Another sticking point in the case surrounded the phrase, “contract of employment,” which is also contained within the Arbitration Act. The question at the time was, is a contract of employment one that only applies to that which is created between an employee and employer or does it also refer to contracts that transportation companies write with independent contractors?
Specifically, the court wanted to evaluate the meaning of the term. Consider this: The Federal Arbitration Act was written in 1925. Considering how much has changed since then, what was once considered a “contract of employment” might not necessarily be established precedent.
In fact, at the time that the Arbitration Act was written, a “contract of employment” simply referred to an agreement between two parties concerning work that needed to be done. Considering this reading of the Act does not discriminate between employees or contractors, it would seem the most important factor was the simple act of “agreeing to perform work.”
While the exact definition of employment has changed since 1925, with things like employer health care, tax policy, and benefits driving a new paradigm, when the Arbitration Act was written, employment pretty much referred to work, in whatever form it might take. As such, when viewing the case through the lens of the Arbitration Act, the court unanimously determined that contractors working in specific transportation fields should not be compelled into arbitration.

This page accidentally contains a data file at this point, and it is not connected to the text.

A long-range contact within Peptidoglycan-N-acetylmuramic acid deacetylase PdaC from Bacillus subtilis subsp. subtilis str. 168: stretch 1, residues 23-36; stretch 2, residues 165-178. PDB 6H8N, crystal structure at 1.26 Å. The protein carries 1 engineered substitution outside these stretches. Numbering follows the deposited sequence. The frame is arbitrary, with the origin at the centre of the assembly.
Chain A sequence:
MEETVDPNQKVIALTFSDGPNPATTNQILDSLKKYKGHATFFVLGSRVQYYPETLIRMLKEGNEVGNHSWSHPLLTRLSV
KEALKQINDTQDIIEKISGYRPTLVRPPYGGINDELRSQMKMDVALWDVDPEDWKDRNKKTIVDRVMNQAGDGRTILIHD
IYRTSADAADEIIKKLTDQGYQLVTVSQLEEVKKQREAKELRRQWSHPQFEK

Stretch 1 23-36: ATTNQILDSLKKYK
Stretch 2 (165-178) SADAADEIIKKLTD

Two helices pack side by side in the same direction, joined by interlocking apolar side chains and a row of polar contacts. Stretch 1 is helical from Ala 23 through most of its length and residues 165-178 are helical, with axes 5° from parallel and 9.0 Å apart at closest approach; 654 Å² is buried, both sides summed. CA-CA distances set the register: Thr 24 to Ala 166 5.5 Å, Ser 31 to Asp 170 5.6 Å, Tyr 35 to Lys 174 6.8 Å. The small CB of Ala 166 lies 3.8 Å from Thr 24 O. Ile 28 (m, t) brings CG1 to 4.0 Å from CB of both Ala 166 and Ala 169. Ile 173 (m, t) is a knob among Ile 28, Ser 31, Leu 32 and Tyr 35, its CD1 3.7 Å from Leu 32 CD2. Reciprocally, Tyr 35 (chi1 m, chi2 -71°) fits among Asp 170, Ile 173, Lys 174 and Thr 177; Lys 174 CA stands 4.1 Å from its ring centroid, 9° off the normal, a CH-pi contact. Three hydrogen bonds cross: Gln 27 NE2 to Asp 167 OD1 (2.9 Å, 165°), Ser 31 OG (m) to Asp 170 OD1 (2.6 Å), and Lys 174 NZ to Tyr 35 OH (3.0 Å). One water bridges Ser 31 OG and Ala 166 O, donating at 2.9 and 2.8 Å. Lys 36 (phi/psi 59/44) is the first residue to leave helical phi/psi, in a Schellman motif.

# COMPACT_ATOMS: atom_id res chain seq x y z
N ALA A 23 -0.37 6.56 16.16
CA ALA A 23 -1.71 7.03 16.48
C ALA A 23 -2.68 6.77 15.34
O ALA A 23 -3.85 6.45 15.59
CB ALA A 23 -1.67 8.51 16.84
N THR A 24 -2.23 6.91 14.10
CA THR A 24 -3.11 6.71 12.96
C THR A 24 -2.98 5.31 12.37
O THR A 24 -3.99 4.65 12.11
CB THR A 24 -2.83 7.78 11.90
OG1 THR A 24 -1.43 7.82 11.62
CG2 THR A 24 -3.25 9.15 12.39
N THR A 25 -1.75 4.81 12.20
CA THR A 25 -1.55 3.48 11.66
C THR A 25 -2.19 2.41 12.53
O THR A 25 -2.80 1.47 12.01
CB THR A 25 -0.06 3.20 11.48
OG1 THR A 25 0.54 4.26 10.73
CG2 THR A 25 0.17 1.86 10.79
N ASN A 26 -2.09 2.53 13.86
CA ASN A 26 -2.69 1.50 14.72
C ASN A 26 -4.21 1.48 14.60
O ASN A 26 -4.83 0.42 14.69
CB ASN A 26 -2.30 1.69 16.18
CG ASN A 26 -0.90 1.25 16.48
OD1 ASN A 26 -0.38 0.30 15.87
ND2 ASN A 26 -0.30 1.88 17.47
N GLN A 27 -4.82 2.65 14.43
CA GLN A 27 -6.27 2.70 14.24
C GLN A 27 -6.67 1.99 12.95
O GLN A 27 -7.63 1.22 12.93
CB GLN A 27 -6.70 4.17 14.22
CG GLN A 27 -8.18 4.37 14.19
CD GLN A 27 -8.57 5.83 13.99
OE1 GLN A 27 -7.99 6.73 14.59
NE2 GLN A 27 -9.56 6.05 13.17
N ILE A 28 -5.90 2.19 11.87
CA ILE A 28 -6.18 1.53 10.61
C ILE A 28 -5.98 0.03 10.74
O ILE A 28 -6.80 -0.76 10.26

The attorney representing Prime, of course, expressed disappointment with the ruling and openly speculated whether it was right for the court to stick to a precedent laid out in an act written nearly a century ago, rather than, as he put it, evolve with “the law of business and culture.”
Reaction on Both Sides
Many within the trucking industry were watching this case very closely and, in some cases, getting actively involved. The American Trucking Associations, as an example, filed an amicus brief in favor of Prime’s side in the case. After the decision came down, the ATA expressed their disappointment with the decision as well.